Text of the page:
Use this URL to cite or link to this record in EThOS: http://ethos.bl.uk/OrderDetails.do?uin=uk.bl.ethos.522359
Title: The removal of donor anonymity in the UK: the silencing of claims by would-be parents
Author: Turkmendag Brunsnes, Ilke
Awarding Body: University of Nottingham
Current Institution: University of Nottingham
Date of Award: 2009
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Abstract:
From 1 April 2005, UK law was changed to allow children born through gamete donation to access identifying details of the donor. The decision to abolish donor anonymity was strongly influenced by a discourse that asserted the 'child's right-to-know' their genetic origins. Under the current regulation, if would-be parents want to receive treatment in the UK, they have no option but to use gametes/embryos from identifiable donors. For a majority, this also means that they will be on lengthy waiting lists due to the donor shortage. Interestingly, the voice of would-be parents - those who would be most affected by a contraction in donor supply and would carry the burden of informing children of their origins, should they so choose- were not heard during the donor anonymity debate or thereafter. Adopting a social constructionist approach, this thesis studies removal of donor anonymity as a social problem and examines why would-be parents remained silent during the public debate. There are two major steps taken: first, examining the donor anonymity debate in the public realm through media presentations, and secondly investigating would-be parents' reactions through ethnographic studies: a virtual ethnography study and interviews. The accounts of a sub-group of would-be parents reveal that having a donor-conceived child constitutes a permanent charge of deviance against the family. Many would-be parents were reluctant to raise their voices during the donor anonymity debate because they did not want to be exposed to publicity. Their reluctance to mobilise around pressing claims against the removal of donor anonymity reflects the variety of ways in which they can avoid the impact of this legislation. The thesis concludes by underlining the importance of having an informed public debate about the disclosure policy, and of developing mechanisms to protect both would-be parents' and of developing mechanisms to protect both would-be parents' and donor offspring's interests.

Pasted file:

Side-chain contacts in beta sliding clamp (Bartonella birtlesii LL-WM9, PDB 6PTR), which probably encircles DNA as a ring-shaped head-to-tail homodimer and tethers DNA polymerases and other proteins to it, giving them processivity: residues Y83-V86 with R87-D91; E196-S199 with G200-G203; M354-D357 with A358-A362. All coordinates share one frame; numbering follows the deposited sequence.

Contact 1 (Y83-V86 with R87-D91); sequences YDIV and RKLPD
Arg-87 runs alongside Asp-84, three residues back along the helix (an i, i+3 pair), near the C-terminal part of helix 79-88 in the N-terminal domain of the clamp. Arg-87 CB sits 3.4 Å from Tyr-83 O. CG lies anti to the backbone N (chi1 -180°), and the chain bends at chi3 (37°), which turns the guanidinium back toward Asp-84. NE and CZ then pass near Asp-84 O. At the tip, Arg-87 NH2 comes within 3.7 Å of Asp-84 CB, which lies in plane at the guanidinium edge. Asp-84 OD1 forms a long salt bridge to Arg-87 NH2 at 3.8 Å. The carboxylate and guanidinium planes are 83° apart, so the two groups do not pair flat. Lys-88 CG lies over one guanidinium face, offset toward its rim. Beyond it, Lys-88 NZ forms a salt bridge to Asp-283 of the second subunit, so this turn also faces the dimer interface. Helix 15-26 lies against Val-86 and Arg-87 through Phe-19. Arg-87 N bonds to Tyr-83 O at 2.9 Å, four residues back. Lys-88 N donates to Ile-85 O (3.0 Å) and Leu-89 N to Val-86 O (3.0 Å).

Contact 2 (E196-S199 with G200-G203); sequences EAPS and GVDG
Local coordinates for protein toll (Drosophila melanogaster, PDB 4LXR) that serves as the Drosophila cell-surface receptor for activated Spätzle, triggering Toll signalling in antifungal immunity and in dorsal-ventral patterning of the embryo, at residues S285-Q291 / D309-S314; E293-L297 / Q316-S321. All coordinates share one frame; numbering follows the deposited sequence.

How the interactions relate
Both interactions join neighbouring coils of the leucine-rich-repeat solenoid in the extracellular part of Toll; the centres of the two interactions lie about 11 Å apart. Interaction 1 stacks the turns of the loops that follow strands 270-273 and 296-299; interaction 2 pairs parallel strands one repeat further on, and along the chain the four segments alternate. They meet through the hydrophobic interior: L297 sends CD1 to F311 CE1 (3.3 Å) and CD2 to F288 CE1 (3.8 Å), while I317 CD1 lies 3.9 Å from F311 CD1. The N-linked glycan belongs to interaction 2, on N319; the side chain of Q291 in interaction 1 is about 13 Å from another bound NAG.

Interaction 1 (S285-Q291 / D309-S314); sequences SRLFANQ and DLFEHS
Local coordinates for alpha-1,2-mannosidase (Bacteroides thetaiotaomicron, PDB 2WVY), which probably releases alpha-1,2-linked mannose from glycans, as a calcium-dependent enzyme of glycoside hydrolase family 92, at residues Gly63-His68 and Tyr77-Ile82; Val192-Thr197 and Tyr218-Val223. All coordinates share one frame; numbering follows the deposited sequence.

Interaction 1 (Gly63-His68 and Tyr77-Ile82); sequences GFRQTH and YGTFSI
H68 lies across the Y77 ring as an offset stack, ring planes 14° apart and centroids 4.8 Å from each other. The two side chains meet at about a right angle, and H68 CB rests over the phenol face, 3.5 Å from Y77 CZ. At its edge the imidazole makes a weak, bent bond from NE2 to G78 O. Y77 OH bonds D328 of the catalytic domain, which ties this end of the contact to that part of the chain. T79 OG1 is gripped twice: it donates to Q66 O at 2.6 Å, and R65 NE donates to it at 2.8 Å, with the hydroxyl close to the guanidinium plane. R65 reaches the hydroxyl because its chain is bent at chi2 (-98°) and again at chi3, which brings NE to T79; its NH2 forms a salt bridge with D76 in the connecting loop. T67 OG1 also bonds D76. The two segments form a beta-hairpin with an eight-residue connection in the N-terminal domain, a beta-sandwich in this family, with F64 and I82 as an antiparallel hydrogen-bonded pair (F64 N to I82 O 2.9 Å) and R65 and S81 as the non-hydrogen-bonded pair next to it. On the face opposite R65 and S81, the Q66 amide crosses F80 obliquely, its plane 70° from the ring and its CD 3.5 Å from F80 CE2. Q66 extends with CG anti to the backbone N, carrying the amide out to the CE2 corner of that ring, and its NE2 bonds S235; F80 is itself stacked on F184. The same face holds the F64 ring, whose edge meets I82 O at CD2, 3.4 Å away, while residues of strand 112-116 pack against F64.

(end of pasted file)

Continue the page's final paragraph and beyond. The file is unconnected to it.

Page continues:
Supervisor: Not available Sponsor: Not available
Qualification Name: Thesis (Ph.D.) Qualification Level: Doctoral
EThOS ID: uk.bl.ethos.522359  DOI: Not available
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